Amapá, last in the CBF ranking, makes the women’s state with five teams


Ester Silva, 33, cannot accept that her son Ian Kawe, 18, has no interest in playing football.

“A man of 1.90 m, with that defender’s profile, doesn’t care about the ball”, he laments.

It was because of him that Ester, a left winger who played for amateur teams in Macapá, buried her dream of being a player. She got pregnant at 15 and it was impossible to continue. But if running around the edges of the field was difficult, it doesn’t compare to what you do today.

Ester is the women’s soccer coordinator at Ypiranga, the main soccer club in Amapá. The team debuts at the state this year as a favorite for the title. The first match will be this Thursday (9), against Lagoa.

“Making men’s football here is already difficult. You have no idea what women’s football is”, recalls the association’s president, Ricardo Oliveira.

Ypiranga is considered the reference in the region because it pays wages and provides accommodation for its athletes. That’s a luxury. Amapá was last placed in the CBF federation ranking in 2022, the worst results. The state, which did not happen in 2022, will only have five teams. Two are amateurs.

“We have a female squad of 25 players who came to compete in the championship because of the friendship they have with us. We cannot afford to pay anything”, warns Munjoca Soares, representative of Lagoa, rival of Ypiranga, reflecting the general picture of local football for women.

This is the reality of most athletes who will compete in the tournament in a state that has never had a representative in the national elite in the men’s category. Ypiranga was the one with the best performance in women’s history. Last year, it reached the quarterfinals of the A3 series, the last division. It was eliminated by 3B Sport, which would be runner-up.

The discrepancy is large. The Brazilian system is in a knockout match. The CBF pays BRL 10,000 for the home team and BRL 5,000 for the visiting team. Those who are eliminated in the first phase leave with only R$ 15 thousand. Each club in the men’s Série D, the lowest level of the football pyramid, pockets R$300,000.

“The award for the female Amapaense champion, in 2021, was R$ 2,000. In the men’s amateur tournament, it was R$ 10,000”, adds Ester.

This season, the winning club will receive R$7,000.

Transfer of money from the Amapaense Federation, there is none. According to directors heard by the report, the organization helps put out fires, such as when there are no uniforms or a shortage of balls for training and games.

Almost all clubs hire athletes who live close to the training venue because they cannot afford transport or accommodation. The cost of registering them is another issue the Federation has been trying to address. Until last year, the amount to regularize the situation at CBF was around R$ 1,000 per contractor. Almost the same as for men, top hats complain: R$ 1,200.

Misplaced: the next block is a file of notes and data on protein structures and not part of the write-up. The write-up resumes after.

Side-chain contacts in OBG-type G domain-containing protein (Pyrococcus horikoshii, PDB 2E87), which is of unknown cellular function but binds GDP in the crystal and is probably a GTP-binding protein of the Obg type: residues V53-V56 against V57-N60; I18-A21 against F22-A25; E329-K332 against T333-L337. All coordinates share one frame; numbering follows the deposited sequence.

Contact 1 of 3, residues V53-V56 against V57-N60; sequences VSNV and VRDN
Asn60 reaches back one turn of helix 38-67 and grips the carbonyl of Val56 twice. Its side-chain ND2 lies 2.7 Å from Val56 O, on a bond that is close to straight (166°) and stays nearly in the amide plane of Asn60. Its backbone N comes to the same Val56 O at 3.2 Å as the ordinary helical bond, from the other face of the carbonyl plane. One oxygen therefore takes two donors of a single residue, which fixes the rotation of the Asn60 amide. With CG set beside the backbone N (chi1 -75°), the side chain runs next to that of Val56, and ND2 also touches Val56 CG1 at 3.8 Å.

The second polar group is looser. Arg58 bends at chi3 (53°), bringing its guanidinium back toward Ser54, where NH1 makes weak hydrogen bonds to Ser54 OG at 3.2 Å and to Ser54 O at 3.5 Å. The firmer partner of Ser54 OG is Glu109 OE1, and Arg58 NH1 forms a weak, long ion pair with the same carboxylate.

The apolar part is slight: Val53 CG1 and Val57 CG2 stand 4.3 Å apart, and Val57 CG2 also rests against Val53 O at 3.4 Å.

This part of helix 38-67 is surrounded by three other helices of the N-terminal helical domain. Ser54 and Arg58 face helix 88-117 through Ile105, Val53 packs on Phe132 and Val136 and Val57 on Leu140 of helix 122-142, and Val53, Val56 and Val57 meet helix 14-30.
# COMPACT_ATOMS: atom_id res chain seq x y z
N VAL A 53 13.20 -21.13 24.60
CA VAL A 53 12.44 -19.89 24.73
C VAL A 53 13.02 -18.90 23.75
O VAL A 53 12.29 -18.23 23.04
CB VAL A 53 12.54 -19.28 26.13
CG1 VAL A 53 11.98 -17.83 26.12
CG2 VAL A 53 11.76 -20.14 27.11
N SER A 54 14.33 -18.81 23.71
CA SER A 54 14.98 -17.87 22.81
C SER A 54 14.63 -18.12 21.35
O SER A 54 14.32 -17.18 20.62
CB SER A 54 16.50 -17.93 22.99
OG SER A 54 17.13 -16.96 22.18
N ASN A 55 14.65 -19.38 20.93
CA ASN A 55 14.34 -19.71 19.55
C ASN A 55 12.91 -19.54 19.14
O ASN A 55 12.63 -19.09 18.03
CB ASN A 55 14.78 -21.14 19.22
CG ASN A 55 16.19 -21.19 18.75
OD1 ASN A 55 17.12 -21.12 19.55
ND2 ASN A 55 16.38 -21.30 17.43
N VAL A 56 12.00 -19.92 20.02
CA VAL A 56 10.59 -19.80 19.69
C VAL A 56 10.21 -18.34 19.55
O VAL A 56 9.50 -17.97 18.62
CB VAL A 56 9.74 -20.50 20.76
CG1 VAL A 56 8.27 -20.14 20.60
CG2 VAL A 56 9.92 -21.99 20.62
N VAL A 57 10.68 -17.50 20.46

For a five-team tournament that manages to gather, at best, around 1,500 people in the stands, it is a prohibitive amount.

Ypiranga, which offers an allowance ranging from R$600 to R$700 to each athlete, is an exception. Ester says that, even so, it is too little to summarize her role to that of soccer coordinator. She needs to live the problem of the players. She works as a social worker, older sister, looks for basic food baskets for those in need. Some are mothers and insisted on football, which she did not.

When necessary, he also remembers the times when he entered the field. She was on the bench, as an option for the second half, in a match against 3B Sport.

“I need to work on their emotional part first. There is the spiritual, emotional part, the frustrations they feel… We have to take care of all that”, defines the director, who has already heard from fans, some from Ypiranga himself, questions about the need of the club having a female squad.

“Many times I was told to stop, that it wouldn’t work. They said that women’s football doesn’t pay and why would we insist. But I’m used to it. My father didn’t want me to play football because he thought I would be a lesbian.”

Most want some visibility, even with the awareness that it will not be easy. The matches will be streamed online by Eleven Sports. There are those who see the worst ranked state in the CBF ranking as a platform. A way to prepare for what’s to come this year.

“I had to return to Macapá because I had an injury that could have been surgical, but it wasn’t. The invitation to compete at the state level came up and it will be a preparation because in the second semester I’m going to the United States. I have invitations from three colleges”, says the midfielder. Iandra, who spent four seasons at Vasco.

Her passage through the team from Rio de Janeiro happened after being seen in a men’s tournament that she participated in São Paulo. There weren’t enough girls to do an all-girls championship. Romário, 1994 world champion and now a senator, saw Iandra’s video and recommended her to Vasco.

“We don’t just play football here. If it were just football, it would be easier. It’s much more than that”, sums up Ester Silva.

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